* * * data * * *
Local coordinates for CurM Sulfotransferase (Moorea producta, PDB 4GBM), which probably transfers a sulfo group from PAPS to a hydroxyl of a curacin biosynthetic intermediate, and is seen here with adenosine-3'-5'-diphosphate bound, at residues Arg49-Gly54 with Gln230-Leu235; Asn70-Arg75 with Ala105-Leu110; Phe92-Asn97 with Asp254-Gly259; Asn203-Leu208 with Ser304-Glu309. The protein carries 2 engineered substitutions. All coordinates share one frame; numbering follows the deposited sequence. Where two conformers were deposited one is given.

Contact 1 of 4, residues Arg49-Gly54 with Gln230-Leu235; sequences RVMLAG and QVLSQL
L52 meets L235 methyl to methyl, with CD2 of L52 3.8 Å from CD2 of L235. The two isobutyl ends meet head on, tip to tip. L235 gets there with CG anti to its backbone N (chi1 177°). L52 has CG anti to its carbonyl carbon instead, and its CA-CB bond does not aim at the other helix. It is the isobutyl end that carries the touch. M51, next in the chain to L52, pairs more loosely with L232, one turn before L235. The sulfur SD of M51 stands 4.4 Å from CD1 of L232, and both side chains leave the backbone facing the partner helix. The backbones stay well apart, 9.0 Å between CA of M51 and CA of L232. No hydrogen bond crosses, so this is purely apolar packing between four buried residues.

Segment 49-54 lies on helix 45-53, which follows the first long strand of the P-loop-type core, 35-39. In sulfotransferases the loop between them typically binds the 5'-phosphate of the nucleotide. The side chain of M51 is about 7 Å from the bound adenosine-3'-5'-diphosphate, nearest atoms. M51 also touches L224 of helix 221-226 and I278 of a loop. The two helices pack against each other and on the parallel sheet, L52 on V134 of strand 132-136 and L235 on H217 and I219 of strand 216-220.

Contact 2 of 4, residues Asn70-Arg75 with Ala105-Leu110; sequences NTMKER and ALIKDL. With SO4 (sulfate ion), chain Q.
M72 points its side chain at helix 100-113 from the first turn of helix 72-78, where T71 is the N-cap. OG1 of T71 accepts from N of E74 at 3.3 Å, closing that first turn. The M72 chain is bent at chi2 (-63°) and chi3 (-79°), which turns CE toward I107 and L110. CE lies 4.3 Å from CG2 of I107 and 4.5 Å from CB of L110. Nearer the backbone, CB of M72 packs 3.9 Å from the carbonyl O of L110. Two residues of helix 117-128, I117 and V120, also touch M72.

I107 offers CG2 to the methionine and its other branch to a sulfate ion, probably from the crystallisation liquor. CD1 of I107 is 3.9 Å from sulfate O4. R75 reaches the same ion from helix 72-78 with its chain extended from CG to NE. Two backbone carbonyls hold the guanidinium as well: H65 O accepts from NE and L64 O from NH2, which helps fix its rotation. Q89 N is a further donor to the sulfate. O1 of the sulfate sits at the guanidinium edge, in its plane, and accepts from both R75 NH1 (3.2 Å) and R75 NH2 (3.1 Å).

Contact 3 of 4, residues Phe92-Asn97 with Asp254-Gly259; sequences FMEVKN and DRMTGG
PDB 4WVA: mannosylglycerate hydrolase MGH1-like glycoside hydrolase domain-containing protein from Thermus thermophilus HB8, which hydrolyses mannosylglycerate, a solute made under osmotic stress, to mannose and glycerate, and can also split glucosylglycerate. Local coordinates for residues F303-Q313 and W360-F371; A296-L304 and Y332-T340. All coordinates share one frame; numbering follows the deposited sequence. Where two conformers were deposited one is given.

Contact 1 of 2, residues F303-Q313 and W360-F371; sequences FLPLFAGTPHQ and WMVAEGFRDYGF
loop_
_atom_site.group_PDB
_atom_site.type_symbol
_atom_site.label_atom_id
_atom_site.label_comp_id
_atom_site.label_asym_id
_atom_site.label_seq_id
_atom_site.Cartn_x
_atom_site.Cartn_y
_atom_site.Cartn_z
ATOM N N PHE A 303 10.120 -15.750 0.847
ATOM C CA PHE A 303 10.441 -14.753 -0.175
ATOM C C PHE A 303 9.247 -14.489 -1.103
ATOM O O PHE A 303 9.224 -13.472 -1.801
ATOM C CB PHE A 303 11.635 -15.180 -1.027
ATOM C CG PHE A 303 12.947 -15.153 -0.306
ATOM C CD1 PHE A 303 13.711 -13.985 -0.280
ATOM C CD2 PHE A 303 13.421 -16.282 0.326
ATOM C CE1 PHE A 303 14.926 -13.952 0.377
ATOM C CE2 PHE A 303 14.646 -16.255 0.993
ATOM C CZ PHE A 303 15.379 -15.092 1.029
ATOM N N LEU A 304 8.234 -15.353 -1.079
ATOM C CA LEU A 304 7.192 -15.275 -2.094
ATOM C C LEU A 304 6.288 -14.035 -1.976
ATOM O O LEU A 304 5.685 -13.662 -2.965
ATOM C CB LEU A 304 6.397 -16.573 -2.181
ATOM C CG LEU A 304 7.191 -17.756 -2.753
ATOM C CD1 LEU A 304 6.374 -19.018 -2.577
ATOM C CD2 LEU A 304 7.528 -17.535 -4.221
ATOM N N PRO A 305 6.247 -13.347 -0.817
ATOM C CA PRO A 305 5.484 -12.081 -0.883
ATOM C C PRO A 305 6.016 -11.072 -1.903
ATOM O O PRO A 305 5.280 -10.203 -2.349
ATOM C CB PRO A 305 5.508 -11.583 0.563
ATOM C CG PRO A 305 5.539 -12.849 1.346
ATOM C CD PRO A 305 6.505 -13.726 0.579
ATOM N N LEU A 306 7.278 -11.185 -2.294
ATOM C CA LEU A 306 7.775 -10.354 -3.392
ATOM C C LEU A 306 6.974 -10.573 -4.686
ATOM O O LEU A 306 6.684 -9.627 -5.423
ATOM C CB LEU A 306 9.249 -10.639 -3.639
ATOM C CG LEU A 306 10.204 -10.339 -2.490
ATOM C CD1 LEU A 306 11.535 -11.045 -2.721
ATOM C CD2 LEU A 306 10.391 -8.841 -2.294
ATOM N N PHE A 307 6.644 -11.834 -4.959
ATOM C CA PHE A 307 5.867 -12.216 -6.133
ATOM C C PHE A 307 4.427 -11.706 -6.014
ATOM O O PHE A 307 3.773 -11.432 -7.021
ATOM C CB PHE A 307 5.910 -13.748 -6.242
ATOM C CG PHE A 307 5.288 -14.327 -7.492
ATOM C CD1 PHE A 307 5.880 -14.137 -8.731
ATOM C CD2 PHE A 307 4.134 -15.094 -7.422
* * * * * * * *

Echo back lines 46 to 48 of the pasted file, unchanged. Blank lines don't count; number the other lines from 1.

ATOM C CD PRO A 305 6.505 -13.726 0.579
ATOM N N LEU A 306 7.278 -11.185 -2.294
ATOM C CA LEU A 306 7.775 -10.354 -3.392